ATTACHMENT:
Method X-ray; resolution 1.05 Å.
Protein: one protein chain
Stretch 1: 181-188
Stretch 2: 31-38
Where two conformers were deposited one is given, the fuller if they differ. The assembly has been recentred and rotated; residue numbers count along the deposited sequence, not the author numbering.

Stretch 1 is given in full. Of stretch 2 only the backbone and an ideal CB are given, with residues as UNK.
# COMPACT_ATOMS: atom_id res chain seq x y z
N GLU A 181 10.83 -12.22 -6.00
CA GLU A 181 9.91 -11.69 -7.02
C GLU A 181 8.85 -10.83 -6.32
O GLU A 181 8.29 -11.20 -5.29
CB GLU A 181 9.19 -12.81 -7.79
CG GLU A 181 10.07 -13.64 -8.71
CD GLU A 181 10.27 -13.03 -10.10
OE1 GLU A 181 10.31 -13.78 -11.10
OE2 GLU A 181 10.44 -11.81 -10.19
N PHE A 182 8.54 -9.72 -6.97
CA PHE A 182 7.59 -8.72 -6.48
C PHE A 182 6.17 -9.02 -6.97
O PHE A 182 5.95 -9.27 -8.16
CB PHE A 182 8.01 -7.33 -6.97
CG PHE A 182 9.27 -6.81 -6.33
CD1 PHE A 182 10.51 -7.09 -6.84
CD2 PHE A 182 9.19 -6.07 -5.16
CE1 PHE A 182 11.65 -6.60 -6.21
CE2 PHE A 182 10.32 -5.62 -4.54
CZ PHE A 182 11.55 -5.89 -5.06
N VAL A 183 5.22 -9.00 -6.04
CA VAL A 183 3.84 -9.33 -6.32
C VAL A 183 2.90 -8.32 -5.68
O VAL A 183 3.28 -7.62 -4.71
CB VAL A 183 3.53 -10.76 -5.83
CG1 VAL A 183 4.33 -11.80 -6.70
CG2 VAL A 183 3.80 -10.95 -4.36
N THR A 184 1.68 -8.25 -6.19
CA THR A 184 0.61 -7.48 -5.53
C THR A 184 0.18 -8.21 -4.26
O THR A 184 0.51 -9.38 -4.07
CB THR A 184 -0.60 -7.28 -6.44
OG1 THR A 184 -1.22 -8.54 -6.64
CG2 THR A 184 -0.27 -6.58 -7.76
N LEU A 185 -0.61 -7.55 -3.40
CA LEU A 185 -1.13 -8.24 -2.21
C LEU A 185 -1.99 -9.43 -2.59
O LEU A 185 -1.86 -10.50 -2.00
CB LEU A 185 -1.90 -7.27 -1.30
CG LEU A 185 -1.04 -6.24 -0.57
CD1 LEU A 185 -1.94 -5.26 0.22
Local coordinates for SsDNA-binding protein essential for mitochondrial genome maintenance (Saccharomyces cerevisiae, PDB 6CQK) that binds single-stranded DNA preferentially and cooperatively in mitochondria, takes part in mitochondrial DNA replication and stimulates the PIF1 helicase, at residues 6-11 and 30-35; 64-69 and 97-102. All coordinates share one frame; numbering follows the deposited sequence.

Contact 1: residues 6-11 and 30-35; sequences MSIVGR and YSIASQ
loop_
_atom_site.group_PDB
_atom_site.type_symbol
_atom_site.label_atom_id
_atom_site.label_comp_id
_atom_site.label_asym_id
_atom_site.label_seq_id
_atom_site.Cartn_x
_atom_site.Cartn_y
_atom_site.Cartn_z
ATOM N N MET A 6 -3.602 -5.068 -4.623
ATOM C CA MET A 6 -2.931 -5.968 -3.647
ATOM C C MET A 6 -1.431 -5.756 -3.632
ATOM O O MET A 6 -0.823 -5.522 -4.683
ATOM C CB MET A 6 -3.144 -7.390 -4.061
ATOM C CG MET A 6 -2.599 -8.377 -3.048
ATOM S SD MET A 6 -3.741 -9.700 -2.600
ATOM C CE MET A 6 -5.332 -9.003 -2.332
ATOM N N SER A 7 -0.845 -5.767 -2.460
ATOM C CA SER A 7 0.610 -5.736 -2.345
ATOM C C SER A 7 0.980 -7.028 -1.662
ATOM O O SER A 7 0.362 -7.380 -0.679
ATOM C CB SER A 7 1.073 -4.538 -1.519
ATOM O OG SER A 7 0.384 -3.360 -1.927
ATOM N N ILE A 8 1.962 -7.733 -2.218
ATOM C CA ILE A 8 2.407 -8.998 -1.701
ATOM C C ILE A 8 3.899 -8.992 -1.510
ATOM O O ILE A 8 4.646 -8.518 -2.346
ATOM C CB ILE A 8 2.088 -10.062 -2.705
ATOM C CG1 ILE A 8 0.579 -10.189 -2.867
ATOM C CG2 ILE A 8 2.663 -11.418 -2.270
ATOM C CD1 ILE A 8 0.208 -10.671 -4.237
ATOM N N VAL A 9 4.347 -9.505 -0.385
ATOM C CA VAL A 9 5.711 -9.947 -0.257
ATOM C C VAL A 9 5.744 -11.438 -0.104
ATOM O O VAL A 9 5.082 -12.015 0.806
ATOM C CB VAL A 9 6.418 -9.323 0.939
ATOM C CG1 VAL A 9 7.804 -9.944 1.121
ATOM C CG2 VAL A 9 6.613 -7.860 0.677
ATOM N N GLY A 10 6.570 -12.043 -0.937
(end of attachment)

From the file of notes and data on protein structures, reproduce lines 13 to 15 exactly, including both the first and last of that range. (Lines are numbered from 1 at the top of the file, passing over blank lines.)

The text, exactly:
CG GLU A 181 10.07 -13.64 -8.71
CD GLU A 181 10.27 -13.03 -10.10
OE1 GLU A 181 10.31 -13.78 -11.10